What do a Basotho couple—he, a parliamentarian, and she, a public health specialist in Lesotho’s Ministry of Health (MOH)—have in common with a nun in her mid-90s?
More than a few things: All had COVID-19. All were hospitalized. All recovered.
And all are praising the skills and dedication of the health care providers who treated them in a facility that offers care to all Basotho, regardless of gender, occupation or age.
“The nurses were dedicated, selfless, hardworking and very disciplined,” says Monyane Moleleki, a lawmaker and the opposition leader in parliament, referring to the health care providers who cared for and treated him and his wife.
Because uncertainty, alarm and stigma were swirling around the novel coronavirus, especially during the pandemic’s earlier days, the nurses knew it was vital to gain their patients’ trust.
Jhpiego-trained nurse Khauhelo Monaheng, 26, exuded both confidence and competence when he met Sister Maria Fatima Rakuoane, who was admitted on August 7 to Berea Hospital.
“She needed a lot of attention because she could not do much on her own,” says Monaheng, whose compassionate persistence finally won the faith of the nun 70 years his senior.
Sister Fatima had been feeling unusually tired since July. And coughing. Other sisters at Paballong ea Molimo Catholic Convent in Leribe District had similar symptoms, which led nurse Masingoaneng Leokaoke to alert the convent authority. All were tested for COVID-19, and Sister Fatima’s results were positive. For a while, she received care at the convent and, despite pre-existing high blood pressure and congestive heart failure, remained content and relatively well. However, when her condition worsened, she was taken to Berea Hospital and put on oxygen.
Previously a center that offered a variety of health services, including voluntary medical male circumcision (VMMC), Berea Hospital now is one of two COVID-19 facilities admitting all people from districts throughout Lesotho. The other is Mafeteng Hospital in Mafeteng District.
With funding from the U.S. Agency for International Development through the Reaching Impact, Saturation and Epidemic Control (RISE) project, Jhpiego is providing case management support in the designated COVID-19 treatment centers. In addition to hiring new staff and preparing them to competently work alongside existing MOH clinicians, Jhpiego retrained providers of VMMC—an outpatient surgical procedure suspended due to pandemic-related restrictions—so they could be safely redeployed to sites where critical inpatient care is being provided for COVID-19.
In addition to working in the two centers dedicated to COVID-19 treatment, Jhpiego continues to educate frontline providers and deliver information, education and communication materials on the novel coronavirus at 15 additional hospitals across the country. Notably, through RISE, Jhpiego is supporting COVID-19 risk communication for Lesotho’s health care workforce.
“Working with COVID-19 is not as scary as it may seem,” says nurse Nthatisi Mokhobo, 27, a Jhpiego nurse who previously worked as a VMMC provider in Berea Hospital. “One only has to be cautious and follow all the protocols provided.
“As a nurse, I feel fascinated and lucky because I’m always challenged. I learn new things every day and get to develop my skills. It also gives me great satisfaction to see patients go back home after recovering [from COVID-19].”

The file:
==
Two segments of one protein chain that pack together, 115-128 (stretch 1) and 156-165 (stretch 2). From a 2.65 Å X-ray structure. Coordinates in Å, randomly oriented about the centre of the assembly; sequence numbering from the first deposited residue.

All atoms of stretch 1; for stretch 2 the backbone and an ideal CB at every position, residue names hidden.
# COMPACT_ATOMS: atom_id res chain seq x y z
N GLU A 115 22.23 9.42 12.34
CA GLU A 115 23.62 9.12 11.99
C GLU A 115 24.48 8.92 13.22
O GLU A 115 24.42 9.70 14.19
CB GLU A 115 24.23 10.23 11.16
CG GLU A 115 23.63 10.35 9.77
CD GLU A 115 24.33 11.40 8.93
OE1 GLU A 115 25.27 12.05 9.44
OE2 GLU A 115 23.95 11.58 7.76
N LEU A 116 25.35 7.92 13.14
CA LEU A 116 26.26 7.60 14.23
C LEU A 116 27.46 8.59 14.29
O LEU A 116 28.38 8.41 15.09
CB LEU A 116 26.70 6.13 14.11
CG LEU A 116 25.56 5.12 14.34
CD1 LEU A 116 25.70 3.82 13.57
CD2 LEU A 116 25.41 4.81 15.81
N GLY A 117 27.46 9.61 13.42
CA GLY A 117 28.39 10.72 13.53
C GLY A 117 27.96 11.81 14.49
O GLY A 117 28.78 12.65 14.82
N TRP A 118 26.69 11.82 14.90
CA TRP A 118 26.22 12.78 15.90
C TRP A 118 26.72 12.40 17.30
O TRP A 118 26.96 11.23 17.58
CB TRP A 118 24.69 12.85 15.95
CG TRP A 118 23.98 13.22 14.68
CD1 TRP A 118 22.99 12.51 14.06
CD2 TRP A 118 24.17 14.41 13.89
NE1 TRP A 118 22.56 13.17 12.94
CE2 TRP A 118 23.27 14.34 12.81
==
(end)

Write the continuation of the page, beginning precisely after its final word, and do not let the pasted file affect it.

Patients like Sister Fatima. After four days on oxygen at Berea Hospital, her breathing improved, and she was released to continue recuperating at the convent.
“Sister Fatima’s recovery should encourage everyone to go to facilities to get tested whenever they feel sick,” says Dr. Lefokase Khasooane, who cared for the nun. “Her story should give all Basotho, young and old, hope and belief that if they seek health services on time, they too [may] be cured of COVID-19.”
Although Berea Hospital lacks an intensive care unit, which presents a major challenge when caring for the critically ill, there are enough oxygen tanks and medications to help all who are admitted to breathe better and recover fast, she assures.
Like Sister Fatima, Dr. Thabelo Malimpho Ramatlapeng, a public health specialist in the MOH, felt lethargic in July. Her head was pounding, and she was coughing. A test confirmed she had COVID-19. At the time of her admittance to Berea Hospital on July 17, Ramatlapeng was in distress and struggling to breathe, recalls Mokhobo, a Jhpiego nurse who noted that her patient’s oxygen saturation level was well below the desired threshold.
Meanwhile, Ramatlapeng’s husband, Moleleki, and the couple’s oldest daughter, Limpho, were feeling ill. Tests confirmed they too had COVID-19. Both were admitted on July 19 to Berea Hospital. There, all three family members were treated for the illness for almost two weeks before discharge on July 31.
Despite staff shortages, Moleleki says that he, his wife and daughter received high-quality care from workers like Puseletso Chaba, a nursing assistant, who he describes as “very empathetic and helpful.”
Moleleki adds that he feels lucky to have been treated at a facility and provided with service available to all Basotho.
When he has an opportunity to share his experiences with Prime Minister Moeketsi Majoro and Hon. Motlatsi Maqelepo, the minister of health, he intends to express his hope that the hospital will be developed into a fully functional treatment center capable of providing high-level care for patients with severe COVID-19 disease and other complex illnesses.
Polo Matlalane Motsoari is the communications manager for Jhpiego in Lesotho.